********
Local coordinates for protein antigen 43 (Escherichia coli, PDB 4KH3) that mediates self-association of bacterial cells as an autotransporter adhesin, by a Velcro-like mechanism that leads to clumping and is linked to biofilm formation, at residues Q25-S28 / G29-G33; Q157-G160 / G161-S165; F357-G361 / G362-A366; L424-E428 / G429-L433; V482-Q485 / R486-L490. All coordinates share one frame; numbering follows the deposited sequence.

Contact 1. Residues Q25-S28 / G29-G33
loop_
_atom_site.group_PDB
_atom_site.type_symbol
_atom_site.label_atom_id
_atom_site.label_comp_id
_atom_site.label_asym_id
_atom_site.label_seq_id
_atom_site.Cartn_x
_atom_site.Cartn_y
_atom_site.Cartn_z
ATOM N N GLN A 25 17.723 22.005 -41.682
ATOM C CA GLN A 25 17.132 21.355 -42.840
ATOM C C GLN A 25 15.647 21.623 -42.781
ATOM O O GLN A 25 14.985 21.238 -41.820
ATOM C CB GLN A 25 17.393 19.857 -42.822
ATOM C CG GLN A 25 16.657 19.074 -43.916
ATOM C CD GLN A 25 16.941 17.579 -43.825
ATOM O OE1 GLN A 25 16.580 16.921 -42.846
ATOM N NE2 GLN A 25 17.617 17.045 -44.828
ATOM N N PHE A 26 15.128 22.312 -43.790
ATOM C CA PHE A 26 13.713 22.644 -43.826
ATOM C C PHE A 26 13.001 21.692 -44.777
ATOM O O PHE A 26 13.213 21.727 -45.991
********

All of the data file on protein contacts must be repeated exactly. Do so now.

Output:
Local coordinates for protein antigen 43 (Escherichia coli, PDB 4KH3) that mediates self-association of bacterial cells as an autotransporter adhesin, by a Velcro-like mechanism that leads to clumping and is linked to biofilm formation, at residues Q25-S28 / G29-G33; Q157-G160 / G161-S165; F357-G361 / G362-A366; L424-E428 / G429-L433; V482-Q485 / R486-L490. All coordinates share one frame; numbering follows the deposited sequence.

Contact 1. Residues Q25-S28 / G29-G33
loop_
_atom_site.group_PDB
_atom_site.type_symbol
_atom_site.label_atom_id
_atom_site.label_comp_id
_atom_site.label_asym_id
_atom_site.label_seq_id
_atom_site.Cartn_x
_atom_site.Cartn_y
_atom_site.Cartn_z
ATOM N N GLN A 25 17.723 22.005 -41.682
ATOM C CA GLN A 25 17.132 21.355 -42.840
ATOM C C GLN A 25 15.647 21.623 -42.781
ATOM O O GLN A 25 14.985 21.238 -41.820
ATOM C CB GLN A 25 17.393 19.857 -42.822
ATOM C CG GLN A 25 16.657 19.074 -43.916
ATOM C CD GLN A 25 16.941 17.579 -43.825
ATOM O OE1 GLN A 25 16.580 16.921 -42.846
ATOM N NE2 GLN A 25 17.617 17.045 -44.828
ATOM N N PHE A 26 15.128 22.312 -43.790
ATOM C CA PHE A 26 13.713 22.644 -43.826
ATOM C C PHE A 26 13.001 21.692 -44.777
ATOM O O PHE A 26 13.213 21.727 -45.991